Kim Vanderbilt of NYC, sent this picture to us of a painting hanging over the fireplace of her parents home in Saunderstown, RI. Her ancestor was Belcher Tyler Thurlow, the captain of the vessel in the painting. The banner flying from the mizzen reads "Olive M. Thurlow". With the standard archaeological objectivity, we are trying to confirm that this is, in fact, a painting of the Olive Thurlow. We know that the Thurlow was built as a bark, as seen in the painting, and later re-rigged in to a barkentine, but there could still be a second ship named Olive M. Thurlow instead of Olive Thurlow. Still, we are probably 75% sure this is a color representation of the wreck lying 750 yards from the Cape Lookout Lighthouse.
Thank you, Kim!
At 8 o'clock, on the night of December 3rd,
1902, the barkentine Olive Thurlow dropped anchor in Cape Lookout
Bight about 1 1/2 nautical miles from the Cape Lookout Life-saving
Station. The Olive Thurlow was 149 feet long, 32.7 feet wide and
weighed 577 tons. She had been built in 1876 by the O.B. Rideout Company
and was owned by the Pendleton Bros. Co. The ship had been fighting a
storm off Bodie Island N.C. and had run with the lashing winds to seek
shelter in the Bight. During the storm Captain J.O. Hayes had accidentally
jammed his ankle into the steering quadrant and broken it just below the
With the captain having been taken to Beaufort
for medical attention, First Mate C. Florian, at the advice of the
Life-saving Station Crew, had readied the Thurlow for more bad
weather as best he could. This time the wind came out of the WSW and was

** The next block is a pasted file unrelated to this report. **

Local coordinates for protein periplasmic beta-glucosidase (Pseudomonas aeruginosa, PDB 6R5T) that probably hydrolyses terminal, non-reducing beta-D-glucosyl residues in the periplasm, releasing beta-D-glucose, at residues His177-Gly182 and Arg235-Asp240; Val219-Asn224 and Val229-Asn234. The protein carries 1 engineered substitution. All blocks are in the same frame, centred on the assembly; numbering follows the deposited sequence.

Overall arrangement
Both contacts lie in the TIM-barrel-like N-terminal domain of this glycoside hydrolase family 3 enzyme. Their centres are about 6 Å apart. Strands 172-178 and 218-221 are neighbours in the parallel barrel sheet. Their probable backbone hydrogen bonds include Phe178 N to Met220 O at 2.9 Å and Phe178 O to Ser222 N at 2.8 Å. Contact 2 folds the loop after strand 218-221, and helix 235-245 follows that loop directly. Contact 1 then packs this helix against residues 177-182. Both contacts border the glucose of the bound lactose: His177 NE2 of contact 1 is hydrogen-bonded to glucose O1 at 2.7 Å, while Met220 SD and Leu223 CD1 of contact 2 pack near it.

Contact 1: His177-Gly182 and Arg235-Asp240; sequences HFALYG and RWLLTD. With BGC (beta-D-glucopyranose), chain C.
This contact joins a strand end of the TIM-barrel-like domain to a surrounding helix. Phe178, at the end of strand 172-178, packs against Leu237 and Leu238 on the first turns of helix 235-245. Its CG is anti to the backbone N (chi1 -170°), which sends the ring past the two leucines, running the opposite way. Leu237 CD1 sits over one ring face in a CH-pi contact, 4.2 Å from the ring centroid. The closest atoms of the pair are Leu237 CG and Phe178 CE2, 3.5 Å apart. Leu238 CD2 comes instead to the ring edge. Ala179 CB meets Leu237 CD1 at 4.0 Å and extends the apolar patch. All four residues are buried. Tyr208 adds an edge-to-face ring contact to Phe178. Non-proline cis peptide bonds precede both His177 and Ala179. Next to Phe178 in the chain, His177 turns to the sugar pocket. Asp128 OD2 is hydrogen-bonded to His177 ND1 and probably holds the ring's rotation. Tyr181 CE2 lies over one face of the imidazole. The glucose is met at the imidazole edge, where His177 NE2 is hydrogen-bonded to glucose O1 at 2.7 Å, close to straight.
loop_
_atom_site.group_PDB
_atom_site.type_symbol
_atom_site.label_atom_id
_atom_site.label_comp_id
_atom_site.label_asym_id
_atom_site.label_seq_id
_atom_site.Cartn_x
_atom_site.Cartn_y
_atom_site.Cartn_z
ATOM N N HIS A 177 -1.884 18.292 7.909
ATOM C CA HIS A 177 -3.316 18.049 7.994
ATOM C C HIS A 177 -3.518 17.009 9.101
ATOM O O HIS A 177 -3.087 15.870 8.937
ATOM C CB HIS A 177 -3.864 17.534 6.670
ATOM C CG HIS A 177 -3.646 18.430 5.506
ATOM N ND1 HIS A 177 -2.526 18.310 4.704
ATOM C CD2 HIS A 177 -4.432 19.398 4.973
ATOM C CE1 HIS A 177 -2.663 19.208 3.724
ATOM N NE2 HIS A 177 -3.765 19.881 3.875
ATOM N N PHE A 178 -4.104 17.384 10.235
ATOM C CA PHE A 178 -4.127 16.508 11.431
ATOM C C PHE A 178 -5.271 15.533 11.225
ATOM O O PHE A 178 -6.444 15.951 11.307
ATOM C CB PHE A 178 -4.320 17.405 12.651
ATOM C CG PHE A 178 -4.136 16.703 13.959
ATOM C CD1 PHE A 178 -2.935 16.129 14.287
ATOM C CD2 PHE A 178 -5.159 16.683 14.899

as bad as Keeper Gaskill (Life-saving station) had ever seen. On December
5th, 1902, the seas dragged the barkentine over toward the beach and
dashed her on a shoal. One man, John Chaukly, the Steward, was killed
when the mast and rigging fell on him. The rest of the crew floated in on
the cabin roof, flopping onto the beach "more dead than alive." The crew
was cared for at the Life-saving station and eventually went to Beaufort.
On May 12, 1995, after hearing of a "wreck" discovered 700 yards WSW of the Cape Lookout Lighthouse, we applied for and were granted a permit with the N.C. Department of Cultural Resources, for "Exploration and Recovery" of site 0004CLS located at 34 37'.32N 76 31'.92W. The project goals were to survey, investigate, map and chart the site and to recover any endangered artifacts. The project was completed in October of 1996 and has yielded 50 artifacts and a wealth of information. Several interpretive displays have already been shown.
Click here to download a PDF of the END OF PROJECT REPORT for the Thurlow. (3.2 Mb Download)